Moreen Miller, board chair for Muskoka Algonquin Healthcare (MAHC), says the Board of Directors is in “a rock and a hard place” trying to satisfy all of Muskoka.
“I think the board has tried to be innovative, [Cheryl Harrison, president and chief executive officer of MAHC] has tried very hard to bring a new model forward,” said Miller after the Tuesday night meeting in Bracebridge. “The community here tonight didn’t accept that and that’s something we have to take back to the drawing board and continue to work on. It is very hard to lead change and I can’t help but feel somehow responsible that we haven’t done the right thing.”
Whether seated inside or standing outside, a crowd of hundreds turned up for the second-to-last of the eight initial community chats scheduled by MAHC to discuss its proposed “Made-in-Muskoka healthcare system.”
The meeting was held in the Sportsplex’s auditorium and was limited to 300 people to comply with the fire code.
When the doors opened, the room quickly filled up and reached capacity before the scheduled 7 p.m. start time. Two uniformed Ontario Provincial Police officers stood in front of the door and were tasked with turning people away. Fire Chief for the Bracebridge Fire Department Scott Granahan was on hand to support the officers with crowd control.
MAHC set up a television in the hall leading to the auditorium for those who couldn’t get a seat inside. One resident set up a stream on social media that was being watched by close to 900 people when viewed by the MyMuskokaNow.com newsroom.
Once the meeting started, Cheryl Harrison, president and chief executive officer, spent about 30 minutes detailing what MAHC is proposing for the Huntsville District Memorial Hospital and the South Muskoka Memorial Hospital in Bracebridge.
As part of her presentation, she featured a fact sheet explaining what the hospitals in Bracebridge and Huntsville have today and what they are projected to look like with MAHC’s current proposal.
Harrison explained after hearing from the Ministry of Health that their previous “status quo” plan was going to be 50 percent over the nearly $1 billion budget set for it, MAHC was forced to develop this plan in Oct. 2023.
A question-and-answer period followed the presentation.
Mayor of Bracebridge Rick Maloney, along with his council colleagues and a handful of town staffers, were on hand for the meeting. He said the proposed plan “misses the mark” and has “raised a lot of concern and fear” from many in South Muskoka.
“There is far too much at stake to not get this right,” he said. “60,000 permanent and seasonal residents of South Muskoka are depending on it.”
Maloney suggested MAHC not rush the process to submit an “unsupported” plan. “For those that say we can’t delay, I say we cannot afford the risk of submitting a plan that is wholly unsupported,” he continued.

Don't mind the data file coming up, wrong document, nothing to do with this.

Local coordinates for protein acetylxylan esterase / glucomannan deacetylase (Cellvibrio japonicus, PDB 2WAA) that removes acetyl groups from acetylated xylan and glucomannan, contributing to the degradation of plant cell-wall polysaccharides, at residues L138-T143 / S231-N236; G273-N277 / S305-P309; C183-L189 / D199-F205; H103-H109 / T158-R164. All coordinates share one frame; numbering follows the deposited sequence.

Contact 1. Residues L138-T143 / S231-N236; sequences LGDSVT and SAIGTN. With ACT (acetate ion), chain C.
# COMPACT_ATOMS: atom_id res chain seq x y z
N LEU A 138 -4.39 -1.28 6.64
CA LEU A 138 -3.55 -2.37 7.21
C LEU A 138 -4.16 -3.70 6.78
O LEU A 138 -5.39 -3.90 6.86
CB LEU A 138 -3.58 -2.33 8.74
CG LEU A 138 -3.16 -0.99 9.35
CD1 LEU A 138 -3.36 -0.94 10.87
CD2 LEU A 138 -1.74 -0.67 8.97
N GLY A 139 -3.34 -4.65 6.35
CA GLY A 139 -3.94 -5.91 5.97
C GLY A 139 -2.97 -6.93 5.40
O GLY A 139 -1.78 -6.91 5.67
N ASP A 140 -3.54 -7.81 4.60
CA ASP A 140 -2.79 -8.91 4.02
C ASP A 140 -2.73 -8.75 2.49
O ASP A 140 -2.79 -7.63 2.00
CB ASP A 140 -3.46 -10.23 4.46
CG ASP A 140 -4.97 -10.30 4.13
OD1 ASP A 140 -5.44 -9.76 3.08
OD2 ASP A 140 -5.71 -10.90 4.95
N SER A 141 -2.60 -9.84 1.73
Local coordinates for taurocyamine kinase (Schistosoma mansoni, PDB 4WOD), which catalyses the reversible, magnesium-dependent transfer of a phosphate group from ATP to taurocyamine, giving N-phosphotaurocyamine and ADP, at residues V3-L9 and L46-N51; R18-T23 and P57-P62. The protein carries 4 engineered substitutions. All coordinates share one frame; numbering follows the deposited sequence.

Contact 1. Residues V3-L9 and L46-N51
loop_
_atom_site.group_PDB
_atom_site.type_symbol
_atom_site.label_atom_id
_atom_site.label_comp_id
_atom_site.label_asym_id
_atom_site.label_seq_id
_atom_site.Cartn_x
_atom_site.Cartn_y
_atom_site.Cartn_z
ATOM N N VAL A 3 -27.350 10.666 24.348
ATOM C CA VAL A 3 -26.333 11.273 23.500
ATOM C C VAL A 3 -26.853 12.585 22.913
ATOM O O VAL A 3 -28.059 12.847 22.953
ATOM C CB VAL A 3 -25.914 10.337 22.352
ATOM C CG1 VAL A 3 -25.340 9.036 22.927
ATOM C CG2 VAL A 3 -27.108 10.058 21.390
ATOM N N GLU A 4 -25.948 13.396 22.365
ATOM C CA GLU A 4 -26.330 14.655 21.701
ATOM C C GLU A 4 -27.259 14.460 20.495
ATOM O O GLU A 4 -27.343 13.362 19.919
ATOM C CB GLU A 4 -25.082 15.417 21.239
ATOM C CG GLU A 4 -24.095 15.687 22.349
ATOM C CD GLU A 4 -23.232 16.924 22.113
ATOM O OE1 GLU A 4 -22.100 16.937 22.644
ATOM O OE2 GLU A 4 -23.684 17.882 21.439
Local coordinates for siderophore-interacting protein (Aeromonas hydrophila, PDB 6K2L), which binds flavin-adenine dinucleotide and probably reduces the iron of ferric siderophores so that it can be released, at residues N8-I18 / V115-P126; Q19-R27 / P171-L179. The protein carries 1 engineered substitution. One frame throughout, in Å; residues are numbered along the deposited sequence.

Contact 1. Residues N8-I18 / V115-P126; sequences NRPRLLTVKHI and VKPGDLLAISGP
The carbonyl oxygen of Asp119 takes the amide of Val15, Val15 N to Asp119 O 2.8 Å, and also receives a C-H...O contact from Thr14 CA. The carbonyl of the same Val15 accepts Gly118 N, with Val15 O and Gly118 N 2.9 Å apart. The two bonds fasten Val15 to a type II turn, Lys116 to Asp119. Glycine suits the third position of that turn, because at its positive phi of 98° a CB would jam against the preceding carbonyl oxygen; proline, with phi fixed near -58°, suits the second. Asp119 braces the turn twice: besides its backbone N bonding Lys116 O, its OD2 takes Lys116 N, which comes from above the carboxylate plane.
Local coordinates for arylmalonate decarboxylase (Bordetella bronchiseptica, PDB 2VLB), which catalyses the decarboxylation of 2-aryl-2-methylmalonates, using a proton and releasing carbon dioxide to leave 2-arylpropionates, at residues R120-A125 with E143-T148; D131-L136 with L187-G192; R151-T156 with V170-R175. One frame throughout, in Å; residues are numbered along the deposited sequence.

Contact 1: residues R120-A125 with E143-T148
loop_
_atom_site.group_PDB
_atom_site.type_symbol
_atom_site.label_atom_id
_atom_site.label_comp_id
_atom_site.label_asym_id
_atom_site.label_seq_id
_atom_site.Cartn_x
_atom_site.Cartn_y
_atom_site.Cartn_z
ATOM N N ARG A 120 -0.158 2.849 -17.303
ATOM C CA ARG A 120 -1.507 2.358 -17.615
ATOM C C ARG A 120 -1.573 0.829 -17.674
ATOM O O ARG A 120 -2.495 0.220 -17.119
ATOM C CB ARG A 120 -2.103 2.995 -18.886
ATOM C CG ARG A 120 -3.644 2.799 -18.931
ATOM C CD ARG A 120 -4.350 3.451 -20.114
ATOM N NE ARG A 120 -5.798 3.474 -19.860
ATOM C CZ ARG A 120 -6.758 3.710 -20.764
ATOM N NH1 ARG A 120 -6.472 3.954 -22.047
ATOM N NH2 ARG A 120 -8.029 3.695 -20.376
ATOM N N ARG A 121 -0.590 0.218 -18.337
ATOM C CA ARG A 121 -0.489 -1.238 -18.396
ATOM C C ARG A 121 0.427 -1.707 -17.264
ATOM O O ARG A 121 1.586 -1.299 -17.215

Parry Sound-Muskoka MPP Graydon Smith, who was the mayor of Bracebridge in 2015 when MAHC proposed only one hospital be built, was the last person to speak during the meeting.
“It feels a little time-crushed,” he said of the current plan.
Smith agreed with Maloney and suggested MAHC take more time to listen to feedback, adding he will do the same.
“We remain committed to finding the best solution to quality healthcare in Muskoka,” said Miller after the meeting. “If that means we need to go back to the drawing board to find another solution that fits within the budget and that all the communities can be happy with, we’re happy to do that.”
Miller says the Board of Directors is set to review and potentially submit the proposal in the spring. However, with Maloney and Smith’s comments in mind, she says they may delay submission and rework their proposal. Miller adds it would add another “two to three years” to the project and they may lose their spot in Infrastructure Ontario’s queue, noting they’re not the only healthcare project on the list for funding.
“I’ve already started going to bat for that,” said Smith.
Erin Ariss, a registered nurse and president of the Ontario Nurses Association (ONA), attended the meeting. She called what’s being proposed “egregious.”
“It is critical that residents have these services close to home, and that, for instance, a labouring mother is not forced to drive to another facility on a snowy, dangerous night,” she said. “ONA and its members will work with this community to take every action to save their services because their health and possibly lives will depend on it. We will not give up.”
Harrison said during the meeting that two-thirds of the around 300 childbirths a year in Muskoka are handled in Huntsville
“What we would like to see from administrators and hospitals across Ontario is to advocate for their communities to keep healthcare locally rather than moving them great distances apart from their families putting them at risk,” said Ariss, adding the province should be better funding projects like this.
Many medical professionals spoke about their concerns, citing low staffing levels, future recruitment suffering, travelling between the hospitals in Bracebridge and Huntsville being difficult for some, and moving obstetrics (childbirth) services to Huntsville.
It echoes what Dr. Rohit Gupta and Dr. Scott Whynot said last week.
Miller said a meeting has been scheduled with MAHC’s credentialed staff association on Feb. 20.
“We’re trying our very best to do the right thing for Muskoka,” added Miller.
MAHC’s last scheduled community chat is Wednesday night in Port Carling. It follows seven other in-person and virtual meetings, including one in Gravenhurst, where the “Made-in-Muskoka healthcare system” was detailed.
Miller suggested there’s a possibility more meetings, specifically in South Muskoka, could be added.